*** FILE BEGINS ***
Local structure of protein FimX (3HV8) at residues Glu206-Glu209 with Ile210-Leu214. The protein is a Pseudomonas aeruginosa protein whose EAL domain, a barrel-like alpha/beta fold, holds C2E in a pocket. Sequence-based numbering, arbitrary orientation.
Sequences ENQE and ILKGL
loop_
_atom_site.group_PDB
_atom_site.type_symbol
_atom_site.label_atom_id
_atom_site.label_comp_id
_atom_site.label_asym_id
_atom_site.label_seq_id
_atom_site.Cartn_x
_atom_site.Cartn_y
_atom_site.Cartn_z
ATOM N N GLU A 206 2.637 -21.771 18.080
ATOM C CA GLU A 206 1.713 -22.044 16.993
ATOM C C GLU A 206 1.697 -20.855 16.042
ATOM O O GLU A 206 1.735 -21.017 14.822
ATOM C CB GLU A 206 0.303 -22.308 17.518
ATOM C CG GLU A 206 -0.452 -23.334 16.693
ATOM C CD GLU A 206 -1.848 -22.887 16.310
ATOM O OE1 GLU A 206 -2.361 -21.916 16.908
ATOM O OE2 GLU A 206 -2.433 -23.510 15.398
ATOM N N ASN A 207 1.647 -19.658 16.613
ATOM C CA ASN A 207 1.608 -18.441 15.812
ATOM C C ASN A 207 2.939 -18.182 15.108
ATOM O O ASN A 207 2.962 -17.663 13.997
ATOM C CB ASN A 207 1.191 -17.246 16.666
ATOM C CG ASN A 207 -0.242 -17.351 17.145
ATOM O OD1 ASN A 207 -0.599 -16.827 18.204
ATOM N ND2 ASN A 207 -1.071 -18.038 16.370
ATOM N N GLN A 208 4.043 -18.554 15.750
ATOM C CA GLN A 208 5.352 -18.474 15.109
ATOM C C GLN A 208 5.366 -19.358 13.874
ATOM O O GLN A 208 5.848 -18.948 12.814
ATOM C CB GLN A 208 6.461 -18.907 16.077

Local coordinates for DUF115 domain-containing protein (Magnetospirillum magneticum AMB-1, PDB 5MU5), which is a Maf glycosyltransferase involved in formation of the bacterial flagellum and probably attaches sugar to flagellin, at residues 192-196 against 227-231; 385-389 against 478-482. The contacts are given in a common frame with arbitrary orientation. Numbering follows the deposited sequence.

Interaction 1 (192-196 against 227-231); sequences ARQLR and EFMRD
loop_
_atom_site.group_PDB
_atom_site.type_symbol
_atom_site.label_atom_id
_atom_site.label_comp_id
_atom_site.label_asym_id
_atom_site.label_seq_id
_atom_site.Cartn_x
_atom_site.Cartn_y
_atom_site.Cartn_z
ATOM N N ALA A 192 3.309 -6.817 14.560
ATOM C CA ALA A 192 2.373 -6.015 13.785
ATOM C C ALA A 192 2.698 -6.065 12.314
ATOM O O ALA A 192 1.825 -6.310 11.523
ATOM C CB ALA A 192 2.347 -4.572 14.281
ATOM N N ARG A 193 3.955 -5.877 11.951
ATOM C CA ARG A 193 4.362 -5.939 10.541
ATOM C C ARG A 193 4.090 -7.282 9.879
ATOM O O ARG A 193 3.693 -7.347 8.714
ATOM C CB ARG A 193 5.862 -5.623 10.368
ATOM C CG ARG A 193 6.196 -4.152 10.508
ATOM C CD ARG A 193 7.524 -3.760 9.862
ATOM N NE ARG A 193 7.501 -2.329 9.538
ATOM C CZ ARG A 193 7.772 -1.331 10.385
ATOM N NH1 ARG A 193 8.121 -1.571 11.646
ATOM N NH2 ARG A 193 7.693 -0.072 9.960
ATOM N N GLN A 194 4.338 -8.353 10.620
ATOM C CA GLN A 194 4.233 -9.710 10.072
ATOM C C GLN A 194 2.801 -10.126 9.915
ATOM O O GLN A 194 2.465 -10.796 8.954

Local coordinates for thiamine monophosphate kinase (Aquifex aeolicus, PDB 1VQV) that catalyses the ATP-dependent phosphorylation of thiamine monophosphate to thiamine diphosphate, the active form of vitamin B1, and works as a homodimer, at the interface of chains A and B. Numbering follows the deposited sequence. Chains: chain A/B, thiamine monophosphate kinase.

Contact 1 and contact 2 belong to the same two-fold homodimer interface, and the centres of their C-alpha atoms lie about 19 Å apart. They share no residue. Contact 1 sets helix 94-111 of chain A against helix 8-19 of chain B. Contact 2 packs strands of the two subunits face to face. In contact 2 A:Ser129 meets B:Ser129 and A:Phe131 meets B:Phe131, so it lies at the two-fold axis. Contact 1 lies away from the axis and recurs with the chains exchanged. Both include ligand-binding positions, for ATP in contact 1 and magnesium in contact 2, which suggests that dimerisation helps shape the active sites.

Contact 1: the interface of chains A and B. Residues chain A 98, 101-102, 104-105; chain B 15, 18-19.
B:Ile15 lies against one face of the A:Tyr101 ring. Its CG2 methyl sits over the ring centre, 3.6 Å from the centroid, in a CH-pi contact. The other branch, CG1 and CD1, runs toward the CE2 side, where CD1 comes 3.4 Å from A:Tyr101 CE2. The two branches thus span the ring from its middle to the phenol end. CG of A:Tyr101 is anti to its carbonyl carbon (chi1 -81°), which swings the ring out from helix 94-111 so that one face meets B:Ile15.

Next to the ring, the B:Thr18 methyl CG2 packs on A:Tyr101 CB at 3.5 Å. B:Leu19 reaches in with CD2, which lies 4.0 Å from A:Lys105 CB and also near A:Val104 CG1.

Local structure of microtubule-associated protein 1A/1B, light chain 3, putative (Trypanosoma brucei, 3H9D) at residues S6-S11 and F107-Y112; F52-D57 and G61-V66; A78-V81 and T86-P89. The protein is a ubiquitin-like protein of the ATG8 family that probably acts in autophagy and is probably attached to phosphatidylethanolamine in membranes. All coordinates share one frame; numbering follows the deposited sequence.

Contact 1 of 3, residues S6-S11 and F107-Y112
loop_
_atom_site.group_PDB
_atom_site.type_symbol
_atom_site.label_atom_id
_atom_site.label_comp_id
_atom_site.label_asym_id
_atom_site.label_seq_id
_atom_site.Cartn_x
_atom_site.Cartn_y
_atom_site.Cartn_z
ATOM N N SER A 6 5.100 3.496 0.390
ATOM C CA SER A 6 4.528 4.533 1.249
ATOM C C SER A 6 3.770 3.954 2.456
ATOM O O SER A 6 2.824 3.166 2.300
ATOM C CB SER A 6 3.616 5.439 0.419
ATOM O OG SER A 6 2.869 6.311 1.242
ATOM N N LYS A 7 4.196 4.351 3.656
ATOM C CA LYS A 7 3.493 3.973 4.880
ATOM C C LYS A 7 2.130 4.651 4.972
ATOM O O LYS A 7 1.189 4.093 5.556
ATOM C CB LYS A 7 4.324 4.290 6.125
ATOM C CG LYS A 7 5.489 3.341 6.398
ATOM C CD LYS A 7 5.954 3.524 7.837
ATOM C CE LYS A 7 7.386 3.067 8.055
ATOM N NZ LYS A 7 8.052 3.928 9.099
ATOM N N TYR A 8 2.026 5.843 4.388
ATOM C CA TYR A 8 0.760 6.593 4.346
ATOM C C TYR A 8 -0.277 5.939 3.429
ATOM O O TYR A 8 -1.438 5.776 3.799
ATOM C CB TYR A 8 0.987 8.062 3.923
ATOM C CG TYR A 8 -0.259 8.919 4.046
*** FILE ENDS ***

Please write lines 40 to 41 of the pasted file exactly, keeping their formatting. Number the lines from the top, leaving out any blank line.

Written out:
_atom_site.label_atom_id
_atom_site.label_comp_id